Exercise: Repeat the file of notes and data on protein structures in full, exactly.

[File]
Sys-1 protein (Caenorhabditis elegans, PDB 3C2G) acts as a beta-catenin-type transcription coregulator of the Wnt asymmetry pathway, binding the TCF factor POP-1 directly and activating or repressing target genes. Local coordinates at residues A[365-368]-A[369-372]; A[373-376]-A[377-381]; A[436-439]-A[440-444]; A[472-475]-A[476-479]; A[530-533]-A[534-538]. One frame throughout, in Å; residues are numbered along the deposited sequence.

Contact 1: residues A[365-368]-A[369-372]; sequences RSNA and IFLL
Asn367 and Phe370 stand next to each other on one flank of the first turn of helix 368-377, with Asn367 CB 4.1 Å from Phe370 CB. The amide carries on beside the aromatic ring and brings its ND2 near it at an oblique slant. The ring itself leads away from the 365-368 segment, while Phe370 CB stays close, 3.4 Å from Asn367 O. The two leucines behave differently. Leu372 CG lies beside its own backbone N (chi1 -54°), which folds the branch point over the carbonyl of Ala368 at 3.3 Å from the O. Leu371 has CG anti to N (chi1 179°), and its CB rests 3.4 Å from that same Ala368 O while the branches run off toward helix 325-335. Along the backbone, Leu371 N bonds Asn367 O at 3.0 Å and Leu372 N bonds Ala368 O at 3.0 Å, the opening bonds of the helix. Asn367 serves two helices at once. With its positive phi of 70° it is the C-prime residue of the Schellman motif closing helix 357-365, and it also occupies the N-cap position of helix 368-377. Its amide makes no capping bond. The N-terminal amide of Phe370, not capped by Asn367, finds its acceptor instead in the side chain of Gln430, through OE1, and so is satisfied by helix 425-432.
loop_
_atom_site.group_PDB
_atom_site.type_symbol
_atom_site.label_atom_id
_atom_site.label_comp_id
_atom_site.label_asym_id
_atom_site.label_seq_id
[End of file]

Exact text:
Sys-1 protein (Caenorhabditis elegans, PDB 3C2G) acts as a beta-catenin-type transcription coregulator of the Wnt asymmetry pathway, binding the TCF factor POP-1 directly and activating or repressing target genes. Local coordinates at residues A[365-368]-A[369-372]; A[373-376]-A[377-381]; A[436-439]-A[440-444]; A[472-475]-A[476-479]; A[530-533]-A[534-538]. One frame throughout, in Å; residues are numbered along the deposited sequence.

Contact 1: residues A[365-368]-A[369-372]; sequences RSNA and IFLL
Asn367 and Phe370 stand next to each other on one flank of the first turn of helix 368-377, with Asn367 CB 4.1 Å from Phe370 CB. The amide carries on beside the aromatic ring and brings its ND2 near it at an oblique slant. The ring itself leads away from the 365-368 segment, while Phe370 CB stays close, 3.4 Å from Asn367 O. The two leucines behave differently. Leu372 CG lies beside its own backbone N (chi1 -54°), which folds the branch point over the carbonyl of Ala368 at 3.3 Å from the O. Leu371 has CG anti to N (chi1 179°), and its CB rests 3.4 Å from that same Ala368 O while the branches run off toward helix 325-335. Along the backbone, Leu371 N bonds Asn367 O at 3.0 Å and Leu372 N bonds Ala368 O at 3.0 Å, the opening bonds of the helix. Asn367 serves two helices at once. With its positive phi of 70° it is the C-prime residue of the Schellman motif closing helix 357-365, and it also occupies the N-cap position of helix 368-377. Its amide makes no capping bond. The N-terminal amide of Phe370, not capped by Asn367, finds its acceptor instead in the side chain of Gln430, through OE1, and so is satisfied by helix 425-432.
loop_
_atom_site.group_PDB
_atom_site.type_symbol
_atom_site.label_atom_id
_atom_site.label_comp_id
_atom_site.label_asym_id
_atom_site.label_seq_id